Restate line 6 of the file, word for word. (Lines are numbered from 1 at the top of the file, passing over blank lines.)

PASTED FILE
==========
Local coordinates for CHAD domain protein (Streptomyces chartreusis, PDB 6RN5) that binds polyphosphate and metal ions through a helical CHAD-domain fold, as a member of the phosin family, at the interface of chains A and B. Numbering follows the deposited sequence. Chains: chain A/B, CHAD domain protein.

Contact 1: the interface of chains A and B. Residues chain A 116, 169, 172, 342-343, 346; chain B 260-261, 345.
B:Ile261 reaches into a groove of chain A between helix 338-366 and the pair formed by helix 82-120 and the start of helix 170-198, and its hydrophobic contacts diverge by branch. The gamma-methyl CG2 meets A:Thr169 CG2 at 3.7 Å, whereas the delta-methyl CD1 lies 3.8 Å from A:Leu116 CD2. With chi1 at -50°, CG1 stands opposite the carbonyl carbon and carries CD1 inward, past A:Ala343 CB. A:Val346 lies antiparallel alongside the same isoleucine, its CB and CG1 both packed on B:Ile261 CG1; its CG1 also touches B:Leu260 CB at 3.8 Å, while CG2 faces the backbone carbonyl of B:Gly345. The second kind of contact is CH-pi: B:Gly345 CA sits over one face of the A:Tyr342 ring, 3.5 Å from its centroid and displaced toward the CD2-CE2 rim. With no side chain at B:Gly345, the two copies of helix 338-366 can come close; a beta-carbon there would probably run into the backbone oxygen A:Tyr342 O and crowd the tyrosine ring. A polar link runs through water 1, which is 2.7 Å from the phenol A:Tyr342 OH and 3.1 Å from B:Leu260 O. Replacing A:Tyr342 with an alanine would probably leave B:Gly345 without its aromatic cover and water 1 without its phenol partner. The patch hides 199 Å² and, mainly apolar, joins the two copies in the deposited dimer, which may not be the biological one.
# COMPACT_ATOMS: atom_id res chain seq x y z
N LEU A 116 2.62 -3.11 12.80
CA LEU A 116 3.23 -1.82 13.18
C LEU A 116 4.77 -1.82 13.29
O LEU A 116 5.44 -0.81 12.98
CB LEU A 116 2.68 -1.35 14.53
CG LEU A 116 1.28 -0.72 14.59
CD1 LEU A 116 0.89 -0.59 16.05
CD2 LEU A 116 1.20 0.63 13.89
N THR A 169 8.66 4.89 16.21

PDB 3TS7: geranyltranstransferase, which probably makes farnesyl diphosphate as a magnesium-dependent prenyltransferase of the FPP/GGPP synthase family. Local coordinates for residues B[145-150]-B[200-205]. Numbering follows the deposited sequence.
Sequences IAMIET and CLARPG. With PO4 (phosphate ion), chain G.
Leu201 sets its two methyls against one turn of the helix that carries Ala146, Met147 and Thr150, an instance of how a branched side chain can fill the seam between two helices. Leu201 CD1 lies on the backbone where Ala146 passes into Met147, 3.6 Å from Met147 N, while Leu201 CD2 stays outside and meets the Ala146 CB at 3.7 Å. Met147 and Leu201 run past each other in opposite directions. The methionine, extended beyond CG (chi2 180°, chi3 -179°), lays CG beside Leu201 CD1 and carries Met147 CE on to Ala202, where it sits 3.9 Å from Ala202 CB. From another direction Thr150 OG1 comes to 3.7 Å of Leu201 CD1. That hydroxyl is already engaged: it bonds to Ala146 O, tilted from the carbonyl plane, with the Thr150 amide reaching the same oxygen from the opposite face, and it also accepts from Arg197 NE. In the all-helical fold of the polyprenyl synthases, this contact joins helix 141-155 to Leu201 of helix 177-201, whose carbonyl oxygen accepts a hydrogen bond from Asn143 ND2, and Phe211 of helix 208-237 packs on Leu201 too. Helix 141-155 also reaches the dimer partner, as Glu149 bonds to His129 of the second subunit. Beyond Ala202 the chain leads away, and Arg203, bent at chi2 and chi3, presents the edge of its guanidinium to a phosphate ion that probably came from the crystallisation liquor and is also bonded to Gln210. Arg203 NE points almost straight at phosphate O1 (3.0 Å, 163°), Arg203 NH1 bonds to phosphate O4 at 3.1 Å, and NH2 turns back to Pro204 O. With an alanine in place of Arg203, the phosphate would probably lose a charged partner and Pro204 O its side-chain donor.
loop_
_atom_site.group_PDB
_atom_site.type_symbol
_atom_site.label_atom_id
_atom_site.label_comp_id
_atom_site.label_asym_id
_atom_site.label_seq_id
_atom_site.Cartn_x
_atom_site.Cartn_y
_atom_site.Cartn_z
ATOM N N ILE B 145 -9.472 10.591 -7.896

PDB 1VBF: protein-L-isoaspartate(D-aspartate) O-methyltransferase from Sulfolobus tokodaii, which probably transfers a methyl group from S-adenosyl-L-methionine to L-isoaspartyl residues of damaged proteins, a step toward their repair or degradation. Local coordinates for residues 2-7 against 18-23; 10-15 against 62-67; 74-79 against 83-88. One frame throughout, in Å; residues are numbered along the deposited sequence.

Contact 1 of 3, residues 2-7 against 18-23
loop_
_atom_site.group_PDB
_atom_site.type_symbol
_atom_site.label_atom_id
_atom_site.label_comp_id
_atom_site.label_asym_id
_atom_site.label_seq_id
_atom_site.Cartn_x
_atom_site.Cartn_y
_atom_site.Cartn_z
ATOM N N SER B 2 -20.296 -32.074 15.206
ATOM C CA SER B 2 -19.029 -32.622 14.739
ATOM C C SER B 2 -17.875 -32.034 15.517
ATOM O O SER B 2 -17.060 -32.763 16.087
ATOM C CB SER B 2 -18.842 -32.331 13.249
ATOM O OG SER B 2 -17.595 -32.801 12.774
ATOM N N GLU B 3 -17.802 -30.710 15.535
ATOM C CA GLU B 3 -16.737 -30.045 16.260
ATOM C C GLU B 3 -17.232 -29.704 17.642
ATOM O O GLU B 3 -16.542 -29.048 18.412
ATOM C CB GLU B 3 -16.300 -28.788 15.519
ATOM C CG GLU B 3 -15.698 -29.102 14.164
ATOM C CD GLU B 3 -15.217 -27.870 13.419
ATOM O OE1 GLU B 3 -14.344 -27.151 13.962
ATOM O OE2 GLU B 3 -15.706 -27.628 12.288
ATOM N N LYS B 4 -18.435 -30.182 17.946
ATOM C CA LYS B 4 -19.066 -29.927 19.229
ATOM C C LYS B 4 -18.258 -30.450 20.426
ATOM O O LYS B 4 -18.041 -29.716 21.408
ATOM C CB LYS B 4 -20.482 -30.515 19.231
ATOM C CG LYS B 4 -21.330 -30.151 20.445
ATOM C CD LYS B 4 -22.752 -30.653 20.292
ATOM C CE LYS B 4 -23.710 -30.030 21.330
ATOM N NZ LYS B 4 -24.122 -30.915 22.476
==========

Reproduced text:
CA LEU A 116 3.23 -1.82 13.18